Job Centre: tools or techniques, but no jobs

Friday, December 4th, 2009 - career coaching, construction jobs, CV Writing, economics, Education, Employment, professionalism, recruitment, unemployment

Job Centre: tools or techniques, but no jobs


Since the start of the recession, and climbing unemployment figures, the focus of the media has been on two key economic issues:

  • How quickly are the unemployed numbers rising?
  • When will the economic recession end?

We know from past data and recessions, that the first won’t stop moving upwards or go flat until around 18months after the second occurs. The stock market leads the way out in a recession being the first indicator to turn, and as that started climbing from April 2009, we can assume the economy will be growing by that point. Hence why Labour are holding out for a May 2010 general election

However, none of the economic chat does much good for the unemployed. So as the data was still downwards, the media’s attention switched to the how we were living in these bad economic times, and hence how the governments infrastructure was coping. “Lets take a few trips down the Job Centre” was the call from the newsrooms, and the answer they found was – not good.

The first problem was that of shear volume: not enough careers advisor’s. So as tax receipts were down, HMRC have leant 10,000 staff to the Department of Work and Pensions. But the second problem has been within the system.

Job Centre: professional

Construction draughtsman professional David Hall was interviewed by BBC News. Made redundant when the engineering firm he worked for went out of business during the recession, he went to a Job Centre to help him find work:

They weren’t very clued up about what my role was. When I explained that I was draughtsman who does technical drawing using a computer, they said: ‘What exactly is that? What the hell is a grassman?’ They tried to find me a position in retail and sales and working in shops, which is not really me.

Hall comments in the video article that he has found it more useful regaining contacts from old positions, and making contact with specialist recruiters for finding work, over using Job Centres. In the video he can be seen surfing and using LinkedIn.

Personally, I think as a solution to solve the unemployment numbers in the current recession, Job Centres are in trouble:

  1. Job Centres, like many mass-production systems, are set up to cope with a volume through an “it works/best practise” process. You have to fit the system, it doesn’t fit to you. However, the diversity of what the word “work” means since the last recession has widened – in skills, in work patterns, in approaches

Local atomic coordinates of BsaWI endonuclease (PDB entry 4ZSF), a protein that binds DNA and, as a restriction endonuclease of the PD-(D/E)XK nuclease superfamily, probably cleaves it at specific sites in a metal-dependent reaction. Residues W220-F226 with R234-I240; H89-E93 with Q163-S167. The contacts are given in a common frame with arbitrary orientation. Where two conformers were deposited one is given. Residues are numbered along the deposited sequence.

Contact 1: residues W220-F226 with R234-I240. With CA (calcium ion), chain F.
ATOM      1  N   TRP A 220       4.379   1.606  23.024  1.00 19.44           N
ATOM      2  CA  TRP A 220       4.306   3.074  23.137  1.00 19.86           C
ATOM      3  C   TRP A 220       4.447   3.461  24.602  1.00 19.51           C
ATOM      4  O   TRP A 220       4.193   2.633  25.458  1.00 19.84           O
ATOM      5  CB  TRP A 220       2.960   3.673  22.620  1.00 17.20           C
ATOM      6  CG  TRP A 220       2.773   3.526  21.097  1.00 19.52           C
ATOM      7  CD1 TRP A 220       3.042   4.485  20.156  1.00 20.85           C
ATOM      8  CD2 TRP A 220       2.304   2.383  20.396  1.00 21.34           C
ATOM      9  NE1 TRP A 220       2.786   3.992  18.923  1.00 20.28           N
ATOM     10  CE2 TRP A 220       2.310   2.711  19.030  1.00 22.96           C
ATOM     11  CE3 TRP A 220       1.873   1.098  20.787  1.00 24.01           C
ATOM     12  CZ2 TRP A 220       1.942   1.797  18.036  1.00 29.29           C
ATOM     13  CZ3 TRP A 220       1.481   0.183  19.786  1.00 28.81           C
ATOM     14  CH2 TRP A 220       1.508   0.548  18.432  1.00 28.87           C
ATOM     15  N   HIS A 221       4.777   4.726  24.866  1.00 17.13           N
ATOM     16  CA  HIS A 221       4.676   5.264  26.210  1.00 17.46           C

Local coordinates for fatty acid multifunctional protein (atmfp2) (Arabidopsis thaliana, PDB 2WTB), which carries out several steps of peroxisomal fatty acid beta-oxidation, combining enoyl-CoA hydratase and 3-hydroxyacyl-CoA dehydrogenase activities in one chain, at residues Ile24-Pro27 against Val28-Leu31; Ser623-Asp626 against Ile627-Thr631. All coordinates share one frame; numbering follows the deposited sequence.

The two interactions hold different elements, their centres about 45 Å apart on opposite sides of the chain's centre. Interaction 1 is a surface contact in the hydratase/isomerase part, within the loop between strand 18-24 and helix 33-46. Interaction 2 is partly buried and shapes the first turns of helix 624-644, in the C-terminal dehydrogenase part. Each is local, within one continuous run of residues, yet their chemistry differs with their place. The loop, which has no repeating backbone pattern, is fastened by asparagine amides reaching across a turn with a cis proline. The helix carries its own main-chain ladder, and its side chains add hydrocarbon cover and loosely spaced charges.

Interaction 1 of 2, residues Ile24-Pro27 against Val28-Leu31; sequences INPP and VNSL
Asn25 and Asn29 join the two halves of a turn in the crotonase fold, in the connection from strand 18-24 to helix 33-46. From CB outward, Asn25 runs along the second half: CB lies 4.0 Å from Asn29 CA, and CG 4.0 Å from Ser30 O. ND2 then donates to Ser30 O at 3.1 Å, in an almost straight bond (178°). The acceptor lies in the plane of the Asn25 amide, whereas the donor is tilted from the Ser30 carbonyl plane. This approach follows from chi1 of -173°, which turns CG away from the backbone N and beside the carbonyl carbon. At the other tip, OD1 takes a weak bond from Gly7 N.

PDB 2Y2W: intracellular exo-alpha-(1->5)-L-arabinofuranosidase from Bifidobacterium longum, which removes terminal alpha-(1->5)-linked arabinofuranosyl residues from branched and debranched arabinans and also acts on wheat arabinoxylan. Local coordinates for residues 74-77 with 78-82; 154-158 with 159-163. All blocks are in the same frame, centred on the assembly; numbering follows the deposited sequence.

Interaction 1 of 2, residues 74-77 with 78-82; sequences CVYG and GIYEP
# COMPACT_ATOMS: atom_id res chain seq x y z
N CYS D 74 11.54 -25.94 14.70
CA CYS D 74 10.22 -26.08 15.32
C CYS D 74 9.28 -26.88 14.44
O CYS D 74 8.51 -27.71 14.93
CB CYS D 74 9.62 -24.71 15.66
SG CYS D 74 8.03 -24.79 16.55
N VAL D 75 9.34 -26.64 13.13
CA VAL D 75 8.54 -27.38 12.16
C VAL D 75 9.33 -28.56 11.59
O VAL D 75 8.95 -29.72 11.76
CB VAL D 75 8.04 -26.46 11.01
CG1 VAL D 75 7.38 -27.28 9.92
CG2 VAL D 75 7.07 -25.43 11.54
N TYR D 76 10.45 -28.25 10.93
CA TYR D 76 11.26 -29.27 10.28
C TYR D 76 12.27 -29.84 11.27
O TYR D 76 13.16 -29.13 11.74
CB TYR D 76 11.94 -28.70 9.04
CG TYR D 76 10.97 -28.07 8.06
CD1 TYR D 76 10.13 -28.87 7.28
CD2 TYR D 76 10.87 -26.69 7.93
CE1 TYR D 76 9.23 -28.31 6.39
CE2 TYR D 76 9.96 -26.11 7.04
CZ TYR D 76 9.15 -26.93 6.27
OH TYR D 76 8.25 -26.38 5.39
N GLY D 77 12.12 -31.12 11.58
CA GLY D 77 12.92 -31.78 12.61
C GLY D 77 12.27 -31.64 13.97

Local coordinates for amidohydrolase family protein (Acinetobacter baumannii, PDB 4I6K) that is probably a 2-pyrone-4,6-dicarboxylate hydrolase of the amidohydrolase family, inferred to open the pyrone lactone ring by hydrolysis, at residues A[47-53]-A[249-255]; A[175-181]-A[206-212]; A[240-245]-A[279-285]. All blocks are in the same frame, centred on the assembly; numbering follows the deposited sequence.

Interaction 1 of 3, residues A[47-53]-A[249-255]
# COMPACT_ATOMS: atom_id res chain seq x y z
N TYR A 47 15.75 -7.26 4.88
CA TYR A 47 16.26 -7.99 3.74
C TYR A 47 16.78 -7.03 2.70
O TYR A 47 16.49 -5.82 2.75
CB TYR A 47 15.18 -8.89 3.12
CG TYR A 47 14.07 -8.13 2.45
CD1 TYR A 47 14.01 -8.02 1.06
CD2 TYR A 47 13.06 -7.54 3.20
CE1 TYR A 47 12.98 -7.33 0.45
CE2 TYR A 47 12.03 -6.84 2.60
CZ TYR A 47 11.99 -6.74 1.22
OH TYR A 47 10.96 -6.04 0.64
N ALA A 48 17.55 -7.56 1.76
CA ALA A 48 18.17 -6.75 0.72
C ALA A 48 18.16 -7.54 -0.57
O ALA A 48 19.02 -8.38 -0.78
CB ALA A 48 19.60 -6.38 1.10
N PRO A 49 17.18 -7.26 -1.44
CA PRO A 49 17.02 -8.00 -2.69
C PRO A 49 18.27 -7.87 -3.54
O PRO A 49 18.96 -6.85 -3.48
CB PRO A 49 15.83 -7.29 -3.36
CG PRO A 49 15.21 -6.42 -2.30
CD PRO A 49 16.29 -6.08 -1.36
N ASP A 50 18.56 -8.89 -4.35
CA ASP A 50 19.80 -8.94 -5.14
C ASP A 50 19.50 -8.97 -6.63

2. Job Centres since the last recession have been focused on coping with a main volume of undereducated job seekers in the same unemployment blackspots. The schemes, systems and tools – and resultant measurement and staff targeting/bonus systems they have – are all scored around solving this problem. The recession has hit all across the education, geographic and economic barriers equally. hence finding motivation or gaining extra skills is not the problem with these new job seekers, and thus Job Centres do have the required solutions – or so far, the ability to adapt to them
  3. The professionals rightly believe that at some point, the economy will turn and their old opportunities will return. For many, that is true. But, the careers advisor at the Job Centre doesn’t want the professional job seeker sat on their books depressing their bonus – so they process them through the system: “what about being a sales person, or taking a training scheme” is a bonus orientated solution, not an answer

In the short term – in my estimation, at least until summer 2010 – I don’t believe that Job Centres will be an acceptable answer to professional job seekers. They have neither the systems, the vision or critically the jobs to satisfy professional job seekers needs. Until the economy turns and the government starts to create jobs through infrastructure investment, the required jobs simply won’t exist.

The simple answer for job centres therefore, is: when is the government going to invest in infrastructure? High speed rail, Severn barrage and a nuclear power station or ten would all turn the situation around pretty quickly.

In the mean time, professional job seekers have to seek better solutions: 1million people have still taken new jobs in the recession. If you want to know how, we would be happy to help you.

Good Luck!


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